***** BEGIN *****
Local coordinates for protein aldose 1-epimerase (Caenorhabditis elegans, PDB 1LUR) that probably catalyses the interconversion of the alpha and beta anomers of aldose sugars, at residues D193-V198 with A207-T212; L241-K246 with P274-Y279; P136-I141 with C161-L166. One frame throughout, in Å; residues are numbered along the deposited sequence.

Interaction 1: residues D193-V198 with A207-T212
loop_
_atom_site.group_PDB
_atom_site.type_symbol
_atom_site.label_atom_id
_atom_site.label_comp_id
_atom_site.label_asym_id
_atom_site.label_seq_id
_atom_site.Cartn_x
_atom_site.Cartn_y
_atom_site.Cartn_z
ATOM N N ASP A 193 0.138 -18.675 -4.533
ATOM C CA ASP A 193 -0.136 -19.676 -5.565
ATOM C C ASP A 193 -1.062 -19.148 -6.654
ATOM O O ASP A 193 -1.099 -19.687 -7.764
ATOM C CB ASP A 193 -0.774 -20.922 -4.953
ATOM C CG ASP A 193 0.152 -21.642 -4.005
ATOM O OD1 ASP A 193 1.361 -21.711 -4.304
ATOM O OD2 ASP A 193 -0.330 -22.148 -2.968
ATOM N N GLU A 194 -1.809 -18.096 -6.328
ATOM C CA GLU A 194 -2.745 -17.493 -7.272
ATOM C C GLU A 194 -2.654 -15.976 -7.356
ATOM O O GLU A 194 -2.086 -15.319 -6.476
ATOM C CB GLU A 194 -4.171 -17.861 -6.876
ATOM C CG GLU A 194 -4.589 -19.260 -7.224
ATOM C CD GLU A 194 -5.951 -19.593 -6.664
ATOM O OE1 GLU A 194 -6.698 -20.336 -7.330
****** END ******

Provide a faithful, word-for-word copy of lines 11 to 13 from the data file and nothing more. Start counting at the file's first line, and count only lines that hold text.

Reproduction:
_atom_site.Cartn_y
_atom_site.Cartn_z
ATOM N N ASP A 193 0.138 -18.675 -4.533